The inexpensive method could be used as a type of invisible ink to hide information in otherwise normal-looking images—making it possible, for example, to distinguish between authentic and counterfeit items.
Using the method, hidden images are exposed only when illuminated with appropriately polarized waves in the terahertz region of the electromagnetic spectrum.
"We used silver and carbon ink to print an image consisting of small rods that are about a millimeter long and a couple of hundred microns wide," said research leader Ajay Nahata, a professor of electrical and computer engineering at the University of Utah. "We found that changing the fraction of silver and carbon in each rod changes the conductivity in each rod just slightly, but visually, you can't see this modification. Passing terahertz radiation at the correct frequency and polarization through the array allows extraction of information encoded into the conductivity."
Researchers demonstrated their new method to hide image information in an array of printed rods that all look nearly identical. They used the technique to conceal both grayscale and 64-color QR codes, and even embedded two QR codes into a single image, with each code viewable using a different polarization. To the naked eye the images look like an array of identical-looking lines, but when viewed with terahertz radiation, the embedded QR code image becomes apparent.
The new technique allows printing of different shapes that form a type of metamaterial—synthetic materials that exhibit properties that do not usually exist in nature. Although there is much interest in manipulating metamaterials to better control the propagation of light, most techniques require expensive lithography equipment found in nanofabrication facilities to pattern the material in a way that produces desired properties, researchers said.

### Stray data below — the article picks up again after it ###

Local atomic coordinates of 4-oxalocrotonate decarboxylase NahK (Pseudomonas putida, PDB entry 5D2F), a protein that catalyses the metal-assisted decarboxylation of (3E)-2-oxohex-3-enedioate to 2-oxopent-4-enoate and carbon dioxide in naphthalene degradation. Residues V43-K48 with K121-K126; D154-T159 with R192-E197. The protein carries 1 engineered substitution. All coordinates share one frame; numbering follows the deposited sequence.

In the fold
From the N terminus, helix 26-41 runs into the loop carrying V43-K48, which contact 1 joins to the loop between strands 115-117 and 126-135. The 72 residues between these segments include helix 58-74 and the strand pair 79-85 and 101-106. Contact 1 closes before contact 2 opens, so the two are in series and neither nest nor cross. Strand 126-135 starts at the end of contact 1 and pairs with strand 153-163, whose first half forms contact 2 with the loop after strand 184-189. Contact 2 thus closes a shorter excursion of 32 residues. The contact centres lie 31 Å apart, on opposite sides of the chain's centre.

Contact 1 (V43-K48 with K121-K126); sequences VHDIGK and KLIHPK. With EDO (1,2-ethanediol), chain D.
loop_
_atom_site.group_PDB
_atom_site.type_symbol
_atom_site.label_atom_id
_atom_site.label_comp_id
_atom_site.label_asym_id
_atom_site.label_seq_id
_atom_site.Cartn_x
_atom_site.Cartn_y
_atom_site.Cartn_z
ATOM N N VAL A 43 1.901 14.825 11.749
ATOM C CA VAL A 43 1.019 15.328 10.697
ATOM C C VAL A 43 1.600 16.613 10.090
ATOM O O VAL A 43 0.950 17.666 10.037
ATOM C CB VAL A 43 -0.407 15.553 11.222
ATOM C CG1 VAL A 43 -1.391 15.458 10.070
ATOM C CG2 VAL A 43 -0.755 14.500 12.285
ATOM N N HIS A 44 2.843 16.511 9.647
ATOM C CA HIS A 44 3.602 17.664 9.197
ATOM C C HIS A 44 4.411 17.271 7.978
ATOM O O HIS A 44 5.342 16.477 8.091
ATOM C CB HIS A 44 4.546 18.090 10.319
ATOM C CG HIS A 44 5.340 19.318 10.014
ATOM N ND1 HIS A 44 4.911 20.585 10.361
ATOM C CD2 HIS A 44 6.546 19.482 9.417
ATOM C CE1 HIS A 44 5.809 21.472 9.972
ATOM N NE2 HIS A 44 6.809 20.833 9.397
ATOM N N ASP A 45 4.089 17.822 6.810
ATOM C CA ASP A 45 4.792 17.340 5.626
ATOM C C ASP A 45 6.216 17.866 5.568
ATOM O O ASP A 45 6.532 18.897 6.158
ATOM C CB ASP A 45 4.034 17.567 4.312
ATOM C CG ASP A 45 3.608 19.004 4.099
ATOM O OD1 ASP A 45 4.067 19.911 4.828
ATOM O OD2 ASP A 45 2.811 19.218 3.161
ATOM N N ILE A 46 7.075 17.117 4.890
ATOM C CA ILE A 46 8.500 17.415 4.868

“Our very easy-to-use method can print complex patterns of rods with varying conductivity,” said Nahata. “This cannot easily be done even using a multimillion-dollar nanofabrication facility. An added benefit to our technique is that it can be performed very inexpensively.”
With an inexpensive printer costing less than $60, the technique produced images with a resolution of about 100 microns. With somewhat more expensive but still commercially available printers, 20-micron resolution should be achievable, the team said. Although they used QR codes that are relatively simple and small, researchers said the technique could be used to embed information into more complex and detailed images using a larger canvas.
The researchers used terahertz radiation to read the coded information because the wavelengths in this region are best suited for imaging the resolution available from commercial inkjet printers, Nahata explained.
The team is now working to expand its technique so that the images can be interrogated with visible, rather than terahertz, wavelengths, while also exploring the possibility of using different kinds of inks that could make the embedded information even more secure.